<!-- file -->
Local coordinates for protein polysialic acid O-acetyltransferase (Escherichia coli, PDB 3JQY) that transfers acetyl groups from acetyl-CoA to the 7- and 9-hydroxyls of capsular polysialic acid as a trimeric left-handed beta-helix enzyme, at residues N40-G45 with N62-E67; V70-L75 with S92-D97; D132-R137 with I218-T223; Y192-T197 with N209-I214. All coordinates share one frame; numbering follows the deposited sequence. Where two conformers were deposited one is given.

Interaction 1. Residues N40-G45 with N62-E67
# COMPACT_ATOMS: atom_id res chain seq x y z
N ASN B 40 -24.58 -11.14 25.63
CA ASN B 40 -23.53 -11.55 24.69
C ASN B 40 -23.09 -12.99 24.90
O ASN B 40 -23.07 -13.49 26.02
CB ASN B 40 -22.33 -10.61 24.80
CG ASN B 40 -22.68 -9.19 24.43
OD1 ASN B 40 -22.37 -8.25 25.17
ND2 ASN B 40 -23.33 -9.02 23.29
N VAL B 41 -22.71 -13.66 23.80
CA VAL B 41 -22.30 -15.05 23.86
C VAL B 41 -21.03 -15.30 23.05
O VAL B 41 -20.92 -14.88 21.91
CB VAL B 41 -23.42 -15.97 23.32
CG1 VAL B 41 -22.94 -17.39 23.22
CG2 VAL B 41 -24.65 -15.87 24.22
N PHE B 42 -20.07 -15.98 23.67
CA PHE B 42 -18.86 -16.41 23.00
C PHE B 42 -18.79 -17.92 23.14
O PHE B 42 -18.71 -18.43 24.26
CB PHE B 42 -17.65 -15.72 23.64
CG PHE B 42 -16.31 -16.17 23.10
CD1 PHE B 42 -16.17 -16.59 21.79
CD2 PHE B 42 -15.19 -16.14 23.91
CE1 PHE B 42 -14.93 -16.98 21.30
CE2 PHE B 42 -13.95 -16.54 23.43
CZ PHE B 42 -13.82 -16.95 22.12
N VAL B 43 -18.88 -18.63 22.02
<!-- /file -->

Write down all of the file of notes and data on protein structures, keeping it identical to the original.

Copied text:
Local coordinates for protein polysialic acid O-acetyltransferase (Escherichia coli, PDB 3JQY) that transfers acetyl groups from acetyl-CoA to the 7- and 9-hydroxyls of capsular polysialic acid as a trimeric left-handed beta-helix enzyme, at residues N40-G45 with N62-E67; V70-L75 with S92-D97; D132-R137 with I218-T223; Y192-T197 with N209-I214. All coordinates share one frame; numbering follows the deposited sequence. Where two conformers were deposited one is given.

Interaction 1. Residues N40-G45 with N62-E67
# COMPACT_ATOMS: atom_id res chain seq x y z
N ASN B 40 -24.58 -11.14 25.63
CA ASN B 40 -23.53 -11.55 24.69
C ASN B 40 -23.09 -12.99 24.90
O ASN B 40 -23.07 -13.49 26.02
CB ASN B 40 -22.33 -10.61 24.80
CG ASN B 40 -22.68 -9.19 24.43
OD1 ASN B 40 -22.37 -8.25 25.17
ND2 ASN B 40 -23.33 -9.02 23.29
N VAL B 41 -22.71 -13.66 23.80
CA VAL B 41 -22.30 -15.05 23.86
C VAL B 41 -21.03 -15.30 23.05
O VAL B 41 -20.92 -14.88 21.91
CB VAL B 41 -23.42 -15.97 23.32
CG1 VAL B 41 -22.94 -17.39 23.22
CG2 VAL B 41 -24.65 -15.87 24.22
N PHE B 42 -20.07 -15.98 23.67
CA PHE B 42 -18.86 -16.41 23.00
C PHE B 42 -18.79 -17.92 23.14
O PHE B 42 -18.71 -18.43 24.26
CB PHE B 42 -17.65 -15.72 23.64
CG PHE B 42 -16.31 -16.17 23.10
CD1 PHE B 42 -16.17 -16.59 21.79
CD2 PHE B 42 -15.19 -16.14 23.91
CE1 PHE B 42 -14.93 -16.98 21.30
CE2 PHE B 42 -13.95 -16.54 23.43
CZ PHE B 42 -13.82 -16.95 22.12
N VAL B 43 -18.88 -18.63 22.02